FORT WORTH -- The "bracelet" on Zara Leonard's ankle weighs only about a third of an ounce. Still, it looks a little clunky on the tiny leg of the day-old baby.
But it's not there for decoration. The device, a radio transmitter in a little box with an adjustable strap, is a crucial component of North Texas hospitals' measures to prevent the abduction of newborns.
It sets off an alarm if the baby is carried from the nursery or a hospital room.
Zara was born at Baylor All Saints Medical Center's Andrews Women's Hospital. Abduction "wasn't a concern for us when we came to the hospital," said her father, Paul Leonard of Fort Worth. "But knowing this hospital has one makes us feel good."
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Baby abductions from hospitals are rare in the U.S. There are 4.3 million births annually at more than 3,500 facilities. Since 1983, 274 cases of infant abductions by nonrelatives have been reported, according to the National Center for Missing and Exploited Children. Forty-seven percent occurred in hospitals, and in most of those cases, the babies were taken from their mother's room.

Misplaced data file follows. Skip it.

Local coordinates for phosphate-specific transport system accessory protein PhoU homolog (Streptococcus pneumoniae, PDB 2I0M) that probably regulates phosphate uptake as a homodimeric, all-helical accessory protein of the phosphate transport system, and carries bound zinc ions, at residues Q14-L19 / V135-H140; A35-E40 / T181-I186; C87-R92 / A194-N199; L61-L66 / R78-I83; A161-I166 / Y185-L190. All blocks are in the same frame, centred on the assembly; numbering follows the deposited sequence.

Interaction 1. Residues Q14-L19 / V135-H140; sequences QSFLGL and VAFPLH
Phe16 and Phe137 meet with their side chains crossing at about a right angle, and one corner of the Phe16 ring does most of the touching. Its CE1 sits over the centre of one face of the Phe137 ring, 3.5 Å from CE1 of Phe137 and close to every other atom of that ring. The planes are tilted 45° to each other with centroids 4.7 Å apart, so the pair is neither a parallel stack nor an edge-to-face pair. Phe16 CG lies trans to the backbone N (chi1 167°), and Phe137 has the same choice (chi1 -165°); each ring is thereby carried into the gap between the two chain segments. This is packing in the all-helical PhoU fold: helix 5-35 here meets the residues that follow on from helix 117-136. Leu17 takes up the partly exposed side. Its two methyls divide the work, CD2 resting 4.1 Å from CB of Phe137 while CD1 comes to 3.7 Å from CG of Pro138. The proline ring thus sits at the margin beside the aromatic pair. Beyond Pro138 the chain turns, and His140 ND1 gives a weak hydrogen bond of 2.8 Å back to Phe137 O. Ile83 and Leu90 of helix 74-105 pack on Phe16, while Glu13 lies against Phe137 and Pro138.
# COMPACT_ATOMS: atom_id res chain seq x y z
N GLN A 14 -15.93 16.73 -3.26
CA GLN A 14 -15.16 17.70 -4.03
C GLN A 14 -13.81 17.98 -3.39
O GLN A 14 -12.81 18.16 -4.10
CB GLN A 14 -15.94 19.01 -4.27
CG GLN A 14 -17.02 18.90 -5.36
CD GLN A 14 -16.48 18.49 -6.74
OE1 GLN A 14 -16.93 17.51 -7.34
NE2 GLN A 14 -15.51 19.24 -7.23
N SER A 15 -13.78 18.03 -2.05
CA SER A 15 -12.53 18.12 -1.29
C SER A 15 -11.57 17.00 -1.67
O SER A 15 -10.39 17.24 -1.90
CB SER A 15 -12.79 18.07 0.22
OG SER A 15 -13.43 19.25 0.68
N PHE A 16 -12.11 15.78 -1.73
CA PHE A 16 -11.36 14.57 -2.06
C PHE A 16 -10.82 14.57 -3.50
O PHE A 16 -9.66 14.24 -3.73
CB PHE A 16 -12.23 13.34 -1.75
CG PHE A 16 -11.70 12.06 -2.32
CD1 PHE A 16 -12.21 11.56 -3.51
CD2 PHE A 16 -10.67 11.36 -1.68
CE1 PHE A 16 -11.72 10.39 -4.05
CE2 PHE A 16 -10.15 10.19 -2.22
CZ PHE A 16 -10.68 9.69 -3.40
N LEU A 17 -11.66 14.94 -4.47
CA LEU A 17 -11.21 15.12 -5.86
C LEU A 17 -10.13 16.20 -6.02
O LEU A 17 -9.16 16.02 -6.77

But just one abduction would be one too many, hospital officials say.
That's why hospitals have security staffs, security training for nurses, locked nurseries and ID bracelets for infants and relatives.
"Infant security is right up there with giving medications," said Kecia Kelly, director of maternal, newborns and neonatal intensive care at Andrews. "Nurses will always be our first line of defense."
The hospital also employs electronic tagging systems such as Kara's bracelet..
The monitor, strapped on a newborn's ankle, sends a signal to nearby monitoring stations. An alarm sounds if the device is cut off, slips off or leaves designated areas.
"In labor rooms, when a baby is ready to go up to the mother's room, a nurse has 15 minutes to move the baby," Kelly said. "If something happens and it takes more than 15 minutes, the alarm goes off."
Hospital security measure are activated if an alarm sounds and a baby isn't accounted for within five minutes.
For the Leonard family, the ankle monitor on Zara was familiar. Older sister Zoey, 3, had one when she was born at Andrews.
"You just can't have too many preventive measures," said Christy Leonard, the girls' mother. "We believe in them."
Domingo Ramirez Jr., 817-390-7763